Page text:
Friday, April 17, 2015

Making Things Concrete

This is a post I should really be consulting with Nick on, but if I wait till he's ready to do this it could be a while. Needless to say he's got some things going on.
We decided that we wanted to try to do our own concrete countertops. Let me rephrase that: we decided that Nick will make our concrete countertops. With some online research and savvy shopping we came up with the plan and Nick executed it beautifully.
This is the concrete mix we chose. There is a concrete countertop mix, but the price is more than double the price of this stuff, which is about $6 a bag. This has the strengthening fibers in it that the countertop mix has, and is, as the bag says, crack resistant. And we definitely don't want cracks.
We decided to pour the concrete upside down, so Nick built forms out of melamine to give it a smooth surface.
Once the form is built, you have to caulk the cracks to keep from having too sharp of an edge.
Time to pour the concrete! Now I'm not familiar with all the details that go along with this process, but maybe someday Nick will comment or edit this post to help anyone out. I do know that he used some metal mesh to help give it strength but I'm not sure when in the process he added it.
As you can see, the color is different from regular gray concrete. That's because we added a brown dye to the mix. They have a few colors, but that's the color we chose. Also, Nick wanted to undermount our sinks, so he found a really smooth bucket the right circumference and cut it the height he needed, about 2 inches I believe. If you need to have a sink cut out, you need to make the form accordingly. If you don't do an undermount sink, you can use foam insulation as your sink form. Also you have to have the form cut outs for the sink pipe.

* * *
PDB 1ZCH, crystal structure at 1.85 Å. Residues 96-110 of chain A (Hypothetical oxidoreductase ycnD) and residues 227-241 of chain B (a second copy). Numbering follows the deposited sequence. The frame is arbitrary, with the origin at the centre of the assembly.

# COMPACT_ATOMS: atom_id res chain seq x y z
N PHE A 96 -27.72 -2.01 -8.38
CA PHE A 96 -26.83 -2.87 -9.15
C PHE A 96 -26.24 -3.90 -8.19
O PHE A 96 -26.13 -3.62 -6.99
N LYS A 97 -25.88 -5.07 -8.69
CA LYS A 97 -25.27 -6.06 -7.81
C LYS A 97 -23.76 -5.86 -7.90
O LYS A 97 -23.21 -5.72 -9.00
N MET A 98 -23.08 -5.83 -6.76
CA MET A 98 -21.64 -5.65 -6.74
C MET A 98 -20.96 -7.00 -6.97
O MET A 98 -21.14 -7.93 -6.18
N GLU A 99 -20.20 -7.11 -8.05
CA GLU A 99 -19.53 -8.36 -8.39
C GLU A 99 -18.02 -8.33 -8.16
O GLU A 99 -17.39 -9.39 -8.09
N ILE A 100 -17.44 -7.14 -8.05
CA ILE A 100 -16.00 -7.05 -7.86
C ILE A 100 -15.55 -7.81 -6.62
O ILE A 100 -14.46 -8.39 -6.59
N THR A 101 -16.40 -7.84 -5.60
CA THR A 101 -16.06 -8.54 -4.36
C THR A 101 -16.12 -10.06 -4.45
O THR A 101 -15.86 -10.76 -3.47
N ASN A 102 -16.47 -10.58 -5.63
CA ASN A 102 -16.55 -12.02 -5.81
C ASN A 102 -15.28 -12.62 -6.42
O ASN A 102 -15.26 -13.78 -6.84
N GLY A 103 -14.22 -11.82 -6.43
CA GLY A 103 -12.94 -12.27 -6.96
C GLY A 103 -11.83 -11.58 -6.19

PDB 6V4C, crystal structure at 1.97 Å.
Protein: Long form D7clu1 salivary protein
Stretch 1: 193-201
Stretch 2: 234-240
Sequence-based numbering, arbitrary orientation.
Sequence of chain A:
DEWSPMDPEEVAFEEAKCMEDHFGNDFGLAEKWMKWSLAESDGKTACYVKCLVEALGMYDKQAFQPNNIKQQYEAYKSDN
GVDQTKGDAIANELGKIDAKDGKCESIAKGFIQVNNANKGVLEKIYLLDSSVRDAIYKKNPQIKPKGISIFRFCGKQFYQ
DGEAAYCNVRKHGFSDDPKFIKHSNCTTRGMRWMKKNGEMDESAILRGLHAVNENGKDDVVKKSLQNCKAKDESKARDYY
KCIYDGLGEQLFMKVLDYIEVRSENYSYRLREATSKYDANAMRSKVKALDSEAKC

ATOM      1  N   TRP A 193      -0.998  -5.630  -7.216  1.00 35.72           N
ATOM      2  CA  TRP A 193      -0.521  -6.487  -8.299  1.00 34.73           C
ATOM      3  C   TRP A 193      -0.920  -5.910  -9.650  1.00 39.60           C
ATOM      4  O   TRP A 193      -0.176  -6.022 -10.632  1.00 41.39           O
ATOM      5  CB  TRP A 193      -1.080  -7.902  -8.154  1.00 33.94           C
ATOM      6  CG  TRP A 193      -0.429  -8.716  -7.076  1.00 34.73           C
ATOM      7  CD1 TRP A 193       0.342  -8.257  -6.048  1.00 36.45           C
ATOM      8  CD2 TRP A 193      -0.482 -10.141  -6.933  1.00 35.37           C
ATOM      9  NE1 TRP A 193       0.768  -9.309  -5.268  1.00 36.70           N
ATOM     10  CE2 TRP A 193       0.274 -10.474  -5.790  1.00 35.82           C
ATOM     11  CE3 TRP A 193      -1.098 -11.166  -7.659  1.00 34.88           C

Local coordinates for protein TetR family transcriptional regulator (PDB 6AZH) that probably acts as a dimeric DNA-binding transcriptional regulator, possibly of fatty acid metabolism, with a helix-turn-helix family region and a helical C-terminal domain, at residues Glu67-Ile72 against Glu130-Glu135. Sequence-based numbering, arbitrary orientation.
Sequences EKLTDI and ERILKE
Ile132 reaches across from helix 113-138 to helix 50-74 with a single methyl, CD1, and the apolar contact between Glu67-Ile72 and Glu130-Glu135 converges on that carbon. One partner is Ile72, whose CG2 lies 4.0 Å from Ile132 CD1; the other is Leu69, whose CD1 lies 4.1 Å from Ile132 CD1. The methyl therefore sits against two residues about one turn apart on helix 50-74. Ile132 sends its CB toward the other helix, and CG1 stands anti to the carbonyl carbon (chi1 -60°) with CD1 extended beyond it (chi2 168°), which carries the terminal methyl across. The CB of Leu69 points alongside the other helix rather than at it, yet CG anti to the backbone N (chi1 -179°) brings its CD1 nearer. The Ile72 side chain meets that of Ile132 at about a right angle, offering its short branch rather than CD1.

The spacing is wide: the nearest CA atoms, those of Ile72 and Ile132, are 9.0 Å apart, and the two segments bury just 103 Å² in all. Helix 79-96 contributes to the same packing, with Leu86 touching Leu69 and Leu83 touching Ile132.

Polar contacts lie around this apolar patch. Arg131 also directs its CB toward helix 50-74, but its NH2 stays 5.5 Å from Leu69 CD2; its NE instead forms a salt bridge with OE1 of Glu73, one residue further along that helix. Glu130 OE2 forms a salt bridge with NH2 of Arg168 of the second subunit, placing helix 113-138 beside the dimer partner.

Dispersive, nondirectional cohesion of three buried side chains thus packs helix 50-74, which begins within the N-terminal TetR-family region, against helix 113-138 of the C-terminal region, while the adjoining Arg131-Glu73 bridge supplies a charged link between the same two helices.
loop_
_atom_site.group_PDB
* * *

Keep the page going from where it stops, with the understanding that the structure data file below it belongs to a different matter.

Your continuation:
Time to dry. We let ours dry a little over a week.
This is what the bottom side looks like in the form. Time to open them up!
Cool! It looks like a real countertop!
We added an acid stain to give it more depth of color. We used a color called "red cayenne" and I think looks great against the brown rock. That stain is steep, but it makes a difference and goes a long way.
We ended up having a lot of little air pockets, but it gave it a real cool look.
These suckers are heavy! Time to seal them up.
Bam! Three coats of epoxy and they are smooth as glass!
( A little dusty, but beautiful!)
This is the guest bathroom.
A close up of our master bath. Gorgeous coloring.
The kids' bathroom. Thankfully the epoxy filled most of the air pockets so they are so smooth.
This was a bit a of a process, but Nick did an amazing job of getting these countertops smooth and beautiful!

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